by Virgil Beato
Black History Month celebrations
largely focus on those who secured equal rights for all: People
such as Harriet Tubman, Fredrick Douglass and Dr. Martin Luther
What's often overlooked, however,
is the path of opportunity they paved and its importance today.
The accomplishments of living
African-Americans can provide the younger generation with hope
for the future. Past heroes deserve no less honor, but drawing
attention to those who seized upon the opportunity they secured
lays the groundwork for a more prosperous future.
* Before running for the U.S.
Senate in Georgia last year, Herman Cain spent over 25 years
in the business community - most notably as president of the
Godfather's Pizza chain (which he saved from financial ruin in
the late 1980s). He also served as president and CEO of the National
Restaurant Association, where he made national headlines after
challenging former President Bill Clinton on his health care
proposal on behalf of small businesses during a nationally-televised
townhall meeting in 1994.
* Kenneth Chenault is now chairman
and CEO of the American Express Company after spending over 20
years working his way up the ranks of the Fortune 500 giant.
Chenault helped revolutionize the company by increasing the variety
of credit cards issued from four to 60. When the company's headquarters
in the World Trade Center was damaged in the 9/11 terrorist attack,
he kept the company stable during a time of great difficulty.
* Dr. Ben Carson is the director
of pediatric neurosurgery at the Johns Hopkins Medical Institutes
in Baltimore. In grade school, Dr. Carson struggled to succeed.
With the encouragement of his mother, who only had a third grade
education herself, he rose to the top of his class and earned
scholarships to both college and medical school. He is a world-renowned
expert in separating conjoined twins previously considered inseparable.
He also refined a technique for radical brain surgery known as
hemispherectomy, which is used to treat seizures, and has written
over 90 neurosurgical publications and three bestselling books.
A one-act play, Ben Carson, M.D., has even been produced about
* Ann Marie Fudge is the president
of the Young & Rubicam advertising firm. She became recognized
as one of America's top corporate women while serving as an executive
at Kraft Foods, where she successfully revived old brands such
as Log Cabin Syrup, Minute Rice and Stove Top Stuffing. Fudge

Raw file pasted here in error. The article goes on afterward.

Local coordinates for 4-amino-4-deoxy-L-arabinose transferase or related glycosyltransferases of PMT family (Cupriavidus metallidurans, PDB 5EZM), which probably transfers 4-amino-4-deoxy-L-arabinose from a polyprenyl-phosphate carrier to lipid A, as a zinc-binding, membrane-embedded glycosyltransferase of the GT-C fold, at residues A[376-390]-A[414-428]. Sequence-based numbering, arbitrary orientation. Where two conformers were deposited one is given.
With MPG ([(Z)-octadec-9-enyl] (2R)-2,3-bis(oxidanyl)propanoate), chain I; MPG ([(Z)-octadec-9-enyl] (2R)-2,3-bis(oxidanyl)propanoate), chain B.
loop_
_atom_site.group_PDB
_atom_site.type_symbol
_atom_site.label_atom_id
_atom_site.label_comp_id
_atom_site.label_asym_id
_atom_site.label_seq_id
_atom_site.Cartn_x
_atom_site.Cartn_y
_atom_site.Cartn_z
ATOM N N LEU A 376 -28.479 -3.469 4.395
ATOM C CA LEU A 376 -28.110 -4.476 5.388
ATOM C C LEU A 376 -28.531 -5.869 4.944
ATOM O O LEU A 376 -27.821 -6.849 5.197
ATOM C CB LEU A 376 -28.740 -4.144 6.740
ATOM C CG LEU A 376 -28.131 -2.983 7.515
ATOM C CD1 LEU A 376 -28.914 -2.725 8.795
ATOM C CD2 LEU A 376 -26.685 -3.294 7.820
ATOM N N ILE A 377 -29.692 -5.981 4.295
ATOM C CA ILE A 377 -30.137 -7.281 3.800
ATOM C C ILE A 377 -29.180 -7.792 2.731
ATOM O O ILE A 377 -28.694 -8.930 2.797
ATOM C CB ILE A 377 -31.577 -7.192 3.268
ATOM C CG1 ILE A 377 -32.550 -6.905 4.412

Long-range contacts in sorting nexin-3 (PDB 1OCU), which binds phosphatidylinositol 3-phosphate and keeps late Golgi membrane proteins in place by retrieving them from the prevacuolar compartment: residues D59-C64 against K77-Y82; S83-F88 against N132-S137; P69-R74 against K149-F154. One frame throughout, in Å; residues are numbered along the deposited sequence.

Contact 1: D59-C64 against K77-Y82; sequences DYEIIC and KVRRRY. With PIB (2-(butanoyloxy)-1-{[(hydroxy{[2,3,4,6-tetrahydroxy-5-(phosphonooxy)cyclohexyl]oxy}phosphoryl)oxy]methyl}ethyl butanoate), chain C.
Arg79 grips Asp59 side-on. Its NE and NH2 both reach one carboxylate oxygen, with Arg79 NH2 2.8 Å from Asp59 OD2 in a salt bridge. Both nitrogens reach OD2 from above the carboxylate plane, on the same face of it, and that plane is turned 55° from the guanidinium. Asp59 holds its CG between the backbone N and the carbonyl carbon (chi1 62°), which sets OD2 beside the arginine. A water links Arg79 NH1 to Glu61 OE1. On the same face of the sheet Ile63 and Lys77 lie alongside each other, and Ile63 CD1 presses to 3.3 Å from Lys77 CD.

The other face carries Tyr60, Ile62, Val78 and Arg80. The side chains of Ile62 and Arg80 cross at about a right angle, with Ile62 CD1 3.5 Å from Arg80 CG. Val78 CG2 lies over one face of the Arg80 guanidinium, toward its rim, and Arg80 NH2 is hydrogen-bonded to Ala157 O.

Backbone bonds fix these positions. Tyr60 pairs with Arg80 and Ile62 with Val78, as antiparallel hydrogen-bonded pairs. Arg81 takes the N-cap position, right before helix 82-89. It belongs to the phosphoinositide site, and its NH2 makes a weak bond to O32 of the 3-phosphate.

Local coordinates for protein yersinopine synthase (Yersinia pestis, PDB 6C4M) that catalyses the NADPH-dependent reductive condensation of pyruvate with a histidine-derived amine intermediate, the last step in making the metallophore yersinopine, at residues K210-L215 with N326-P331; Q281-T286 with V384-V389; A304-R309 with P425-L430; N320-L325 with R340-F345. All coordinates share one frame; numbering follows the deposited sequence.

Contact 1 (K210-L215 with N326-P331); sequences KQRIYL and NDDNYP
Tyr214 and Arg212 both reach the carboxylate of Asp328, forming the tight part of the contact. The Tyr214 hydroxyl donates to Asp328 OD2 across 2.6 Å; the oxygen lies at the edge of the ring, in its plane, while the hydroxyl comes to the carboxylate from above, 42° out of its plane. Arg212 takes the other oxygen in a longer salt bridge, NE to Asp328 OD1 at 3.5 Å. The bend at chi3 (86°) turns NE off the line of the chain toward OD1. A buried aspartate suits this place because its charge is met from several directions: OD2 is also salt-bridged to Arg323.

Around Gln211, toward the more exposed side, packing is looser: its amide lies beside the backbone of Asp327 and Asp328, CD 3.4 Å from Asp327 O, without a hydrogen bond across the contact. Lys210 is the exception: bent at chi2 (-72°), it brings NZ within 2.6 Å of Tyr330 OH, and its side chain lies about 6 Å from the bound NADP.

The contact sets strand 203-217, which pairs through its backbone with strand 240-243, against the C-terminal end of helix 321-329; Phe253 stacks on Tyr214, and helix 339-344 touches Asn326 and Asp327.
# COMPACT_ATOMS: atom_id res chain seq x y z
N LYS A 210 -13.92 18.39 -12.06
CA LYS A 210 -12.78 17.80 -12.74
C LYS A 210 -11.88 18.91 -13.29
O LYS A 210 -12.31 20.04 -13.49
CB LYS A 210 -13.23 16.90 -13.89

successfully linked Kraft's business objectives to projects benefiting
the communities Kraft serves.
These people obviously owe
a debt of gratitude to those who came before them, but they deserve
admiration for taking advantage of available opportunities. Thurgood
Marshall and Reverend Otis Brown may have been key to the integration
of our public schools, but Dr. Carson and the others took advantage
of it. They stayed in school and strove to succeed.
These modern-day heroes also
share strong family values. While the American Enterprise Institute
estimates close to 70 percent of black children are now born
to single mothers, these people have enjoyed long marriages and
raised or are raising their children in stable homes with both
These modern heroes also give
back to their community. Cain, for example, an alumnus of the
historically black Morehouse College, now serves on the school's
board. Chenault serves on the board of CASA, a drug-use prevention
group. Carson started the Carson Scholars Fund, Inc. to help
Third-World schoolchildren stay academically competitive. Fudge
is involved with the Partnership for a Drug Free America and
the United Way.
Many high-profile black "leaders"
such as Al Sharpton and Jesse Jackson seem to regard capitalism
as unfair to African-Americans. People such as Cain, Carson,
Chenault, and Fudge show the American Dream can work for anyone
with enough faith and determination.
They and others like them are
true sources of inspiration, and should be honored during Black
Virgil Beato is a former staff
assistant for the African-American leadership network Project
21. Comments may be sent to Project21@nationalcenter.org.
Published by The National Center for Public Policy Research.
Reprints permitted provided source is credited. New Visions Commentaries
reflect the views of their author, and not necessarily those
of Project 21.
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